Carrying a Heavier Load

Carrying a Heavier Load

Sometimes we must learn tough lessons. And that can be a good thing. Many of the life lessons I’ve learned have been through my journey with Parkinson’s disease.

On a recent afternoon, I went with my daughter in-law to a pumpkin festival at a nearby farm. She brought my grandson and another child, giving us two rambunctious 4-year-olds to keep in tow.

The children ran and ran, stopping long enough to paint a pumpkin before the farm closed up shop. One painted pumpkin turned into two painted pumpkins, which turned into three. When it was time to go, the pumpkins weren’t quite dry. I told my grandson’s friend that she would have to carry her coat so I could carry her wet pumpkins. 

Well, that didn’t go well …

She crossed her arms, pushed out her lower lip, and said, “I want my mom!” All because I told her she’d have to carry her coat. On the walk back to the car, which thankfully wasn’t too far away, she had another pouting fit. It was soon sidelined by a sand hill that had the kids running up and down, forgetting their woes.

Sometimes when I get tired and grumpy from this disease, the last thing I want to do is carry a heavier load. I don’t want to deal with tremors, or with dystonia in my legs and hands waking me up at night. Like our little friend, I just want to cry out, “I want my mom!”

A greater lesson to be learned

Life doesn’t always give us what we want. Instead, life often gives us what we need. We have to be the grown-up when we’d prefer to act like a child. We don’t always have our mom around to slap a bandage on our owies and make things all better. Sometimes we have to carry a heavier load — like a coat. Like a new symptom of this disease.

Josh Shipp, author of “The Grown-Up’s Guide to Teenage Humans,” says, “You either get bitter or you get better. It’s that simple. You either take what has been dealt to you and allow it to make you a better person, or you allow it to tear you down. The choice does not belong to fate, it belongs to you.”

It’s your choice.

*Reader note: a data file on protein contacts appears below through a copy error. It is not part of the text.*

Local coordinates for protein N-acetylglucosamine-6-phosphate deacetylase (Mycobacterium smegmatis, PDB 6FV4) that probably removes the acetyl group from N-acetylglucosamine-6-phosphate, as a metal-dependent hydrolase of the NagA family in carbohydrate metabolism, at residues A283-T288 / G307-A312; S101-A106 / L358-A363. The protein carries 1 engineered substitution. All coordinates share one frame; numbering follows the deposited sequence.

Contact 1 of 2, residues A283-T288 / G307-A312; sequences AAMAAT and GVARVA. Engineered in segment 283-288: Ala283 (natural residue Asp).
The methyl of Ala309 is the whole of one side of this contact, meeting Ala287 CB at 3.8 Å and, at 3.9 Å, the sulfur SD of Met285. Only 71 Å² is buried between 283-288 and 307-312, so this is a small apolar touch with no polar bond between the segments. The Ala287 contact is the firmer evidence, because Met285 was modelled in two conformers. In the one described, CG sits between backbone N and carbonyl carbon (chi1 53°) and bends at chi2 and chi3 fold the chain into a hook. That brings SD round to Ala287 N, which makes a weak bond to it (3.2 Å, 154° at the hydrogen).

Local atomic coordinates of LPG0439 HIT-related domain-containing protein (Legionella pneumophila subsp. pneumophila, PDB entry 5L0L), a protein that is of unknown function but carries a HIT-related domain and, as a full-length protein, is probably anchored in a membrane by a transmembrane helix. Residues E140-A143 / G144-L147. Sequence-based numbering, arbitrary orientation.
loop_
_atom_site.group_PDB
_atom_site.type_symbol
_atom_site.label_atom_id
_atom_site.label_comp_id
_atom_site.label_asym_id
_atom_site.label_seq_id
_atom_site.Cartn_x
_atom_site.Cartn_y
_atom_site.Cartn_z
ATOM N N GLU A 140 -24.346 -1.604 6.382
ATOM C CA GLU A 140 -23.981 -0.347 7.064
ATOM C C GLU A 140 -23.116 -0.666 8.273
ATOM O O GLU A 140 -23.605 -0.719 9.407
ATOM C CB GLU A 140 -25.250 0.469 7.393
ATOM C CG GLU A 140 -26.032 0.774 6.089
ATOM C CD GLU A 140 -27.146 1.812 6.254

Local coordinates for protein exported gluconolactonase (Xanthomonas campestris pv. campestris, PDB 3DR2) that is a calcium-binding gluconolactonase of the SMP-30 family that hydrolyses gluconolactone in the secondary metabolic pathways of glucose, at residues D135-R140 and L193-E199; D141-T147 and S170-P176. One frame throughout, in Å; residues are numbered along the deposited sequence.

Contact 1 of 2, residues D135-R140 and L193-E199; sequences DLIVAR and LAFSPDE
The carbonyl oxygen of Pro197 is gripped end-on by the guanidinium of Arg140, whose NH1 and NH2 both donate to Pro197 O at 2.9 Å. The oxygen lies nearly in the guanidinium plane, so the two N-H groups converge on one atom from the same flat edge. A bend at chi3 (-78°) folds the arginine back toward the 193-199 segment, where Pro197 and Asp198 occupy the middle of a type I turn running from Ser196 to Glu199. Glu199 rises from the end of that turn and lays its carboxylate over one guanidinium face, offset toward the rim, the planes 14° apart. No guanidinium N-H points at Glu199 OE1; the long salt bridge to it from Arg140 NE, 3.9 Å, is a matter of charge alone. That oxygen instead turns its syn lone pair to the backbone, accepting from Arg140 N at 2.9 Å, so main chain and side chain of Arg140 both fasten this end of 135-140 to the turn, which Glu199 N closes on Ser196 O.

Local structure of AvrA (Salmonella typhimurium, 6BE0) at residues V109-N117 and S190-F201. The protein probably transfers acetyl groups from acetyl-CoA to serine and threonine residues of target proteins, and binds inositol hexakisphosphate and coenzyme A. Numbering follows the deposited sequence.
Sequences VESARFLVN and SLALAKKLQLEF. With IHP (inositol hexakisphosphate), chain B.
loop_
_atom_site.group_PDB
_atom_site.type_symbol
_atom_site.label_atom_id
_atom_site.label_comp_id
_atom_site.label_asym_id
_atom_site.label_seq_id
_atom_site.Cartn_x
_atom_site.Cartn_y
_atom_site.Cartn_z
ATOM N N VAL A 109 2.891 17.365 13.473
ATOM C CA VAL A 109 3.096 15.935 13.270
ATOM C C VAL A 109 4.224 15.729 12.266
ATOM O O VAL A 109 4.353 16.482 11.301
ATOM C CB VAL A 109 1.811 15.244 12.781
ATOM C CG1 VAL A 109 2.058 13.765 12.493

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Note: Parkinson’s News Today is strictly a news and information website about the disease. It does not provide medical advice, diagnosis, or treatment. This content is not intended to be a substitute for professional medical advice, diagnosis, or treatment. Always seek the advice of your physician or another qualified health provider with any questions you may have regarding a medical condition. Never disregard professional medical advice or delay in seeking it because of something you have read on this website. The opinions expressed in this column are not those of Parkinson’s News Today or its parent company, BioNews Services, and are intended to spark discussion about issues pertaining to Parkinson’s disease.

Sherri was diagnosed with Young Onset Parkinson’s disease over fifteen years ago. She can be found working in her garden, going for walks, taking pictures, or reading books to her three favorite grandkids. Taking life somewhat slower, and perhaps with guarded steps, but she’s not giving in.
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Sherri was diagnosed with Young Onset Parkinson’s disease over fifteen years ago. She can be found working in her garden, going for walks, taking pictures, or reading books to her three favorite grandkids. Taking life somewhat slower, and perhaps with guarded steps, but she’s not giving in.

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